Putting the "log" back in Blog

Category: Gorilla Glue

Get Woodworking Week: Filling Knot Holes

Posted on February 8th, by Andy Brownell in Around the shop, Gorilla Glue. No Comments

This is a post I originally made back in 2009 following Woodworking in America. Here’s an easy way to fix some mistakes (for beginners or advanced woodworkers) with Gorilla’s 2-Part Epoxy. I’ve also got a video posted here on Tube in case you don’t feel like reading.

The wood that I obtained from a local source was decent, but certainly not top grade material. It had some knots on otherwise clear boards, and it just didn’t seem right to trash a huge piece on account of a few minor imperfections. The inside of the bookcase only had one spot the size … Read More »

Factors Contributing to Glue Creep in Woodworking

Posted on November 18th, by Andy Brownell in Gorilla Glue, marketing & promotion. 1 Comment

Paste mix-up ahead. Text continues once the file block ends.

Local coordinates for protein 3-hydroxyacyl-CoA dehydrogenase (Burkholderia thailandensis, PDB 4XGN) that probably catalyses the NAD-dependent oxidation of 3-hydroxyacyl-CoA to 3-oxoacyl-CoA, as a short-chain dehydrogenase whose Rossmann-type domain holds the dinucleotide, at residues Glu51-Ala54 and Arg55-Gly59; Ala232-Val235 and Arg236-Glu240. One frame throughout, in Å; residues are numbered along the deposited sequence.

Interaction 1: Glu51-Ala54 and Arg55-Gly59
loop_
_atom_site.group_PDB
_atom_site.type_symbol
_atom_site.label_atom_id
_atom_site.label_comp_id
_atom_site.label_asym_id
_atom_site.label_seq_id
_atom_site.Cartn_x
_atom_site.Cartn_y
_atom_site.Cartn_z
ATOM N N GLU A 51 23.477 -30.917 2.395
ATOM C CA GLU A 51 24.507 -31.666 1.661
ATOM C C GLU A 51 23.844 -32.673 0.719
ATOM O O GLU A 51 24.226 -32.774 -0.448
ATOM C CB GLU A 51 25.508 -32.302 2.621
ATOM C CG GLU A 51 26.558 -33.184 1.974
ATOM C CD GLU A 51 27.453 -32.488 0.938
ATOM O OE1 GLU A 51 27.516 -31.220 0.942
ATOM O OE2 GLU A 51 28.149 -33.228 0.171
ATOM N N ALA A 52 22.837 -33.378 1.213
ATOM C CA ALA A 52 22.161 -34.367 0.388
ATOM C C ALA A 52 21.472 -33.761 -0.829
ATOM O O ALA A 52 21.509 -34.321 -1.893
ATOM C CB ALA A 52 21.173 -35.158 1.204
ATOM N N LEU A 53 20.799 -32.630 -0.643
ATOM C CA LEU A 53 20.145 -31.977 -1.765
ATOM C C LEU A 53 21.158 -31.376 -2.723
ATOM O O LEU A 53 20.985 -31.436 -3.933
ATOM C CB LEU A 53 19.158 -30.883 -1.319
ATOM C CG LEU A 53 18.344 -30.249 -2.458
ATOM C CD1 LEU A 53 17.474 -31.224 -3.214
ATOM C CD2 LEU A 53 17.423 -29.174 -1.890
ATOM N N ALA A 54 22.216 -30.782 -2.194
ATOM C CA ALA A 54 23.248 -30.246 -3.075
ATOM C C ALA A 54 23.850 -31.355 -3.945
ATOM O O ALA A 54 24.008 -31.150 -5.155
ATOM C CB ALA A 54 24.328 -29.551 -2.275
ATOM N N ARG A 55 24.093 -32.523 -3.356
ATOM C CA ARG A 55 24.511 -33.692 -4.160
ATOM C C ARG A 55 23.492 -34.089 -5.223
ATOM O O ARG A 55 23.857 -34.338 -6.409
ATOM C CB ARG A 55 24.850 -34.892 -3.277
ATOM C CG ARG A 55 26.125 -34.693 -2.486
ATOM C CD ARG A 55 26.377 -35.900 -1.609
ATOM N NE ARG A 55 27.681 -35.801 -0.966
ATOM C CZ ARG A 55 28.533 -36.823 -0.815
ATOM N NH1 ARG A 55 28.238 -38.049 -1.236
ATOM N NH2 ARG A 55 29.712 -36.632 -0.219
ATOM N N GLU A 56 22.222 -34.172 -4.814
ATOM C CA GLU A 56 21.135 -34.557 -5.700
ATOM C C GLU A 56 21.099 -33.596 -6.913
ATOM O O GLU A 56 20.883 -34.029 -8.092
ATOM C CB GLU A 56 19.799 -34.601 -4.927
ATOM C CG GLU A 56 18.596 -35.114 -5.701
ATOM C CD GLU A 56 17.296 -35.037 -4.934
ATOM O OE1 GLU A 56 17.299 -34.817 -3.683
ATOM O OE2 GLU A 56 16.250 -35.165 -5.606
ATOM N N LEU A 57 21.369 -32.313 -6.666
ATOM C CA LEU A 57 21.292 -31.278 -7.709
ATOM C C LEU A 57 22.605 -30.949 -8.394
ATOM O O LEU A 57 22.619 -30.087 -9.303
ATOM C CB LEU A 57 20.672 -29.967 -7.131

Glue line telegraphing (glue-creep) occurs on exposed wood joints as a thin, slightly raised bump along adjacent glued surfaces. This study was designed to evaluate what factors may contribute to this taking place for wood to wood applications. Over the last year, in conjunction with The Gorilla Glue Company, we tested a number of scenarios across a variety of seven wood species, seven adhesive types and four finishes. Initially, when the test samples acclimated within a stable environment, no visible glue-line creep appeared. However, longer-term natural seasonal changes in Cincinnati, OH as well as lab-controlled environmental fluctuations of temperature and … Read More »

Mister Geppetto and his Magical Miniature Bow-Lathe

Posted on November 7th, by Andy Brownell in Gorilla Glue, Projects. 1 Comment

Connecting with fellow woodworkers this year at WIA was awesome as usual, but probably one of the most interesting encounters I had was with an Italian gentleman who was showing off a miniature version of a bow-lathe. He, and his recently deceased brother seemed to have a background as traditional turners. The model of the lathe had all of the moving functional parts of a full size version, all in a compact hand held size. One of the coolest things was that it had clearly visible, double-wedged through tenons on the frame. Check out the detail shot below. Did anyone … Read More »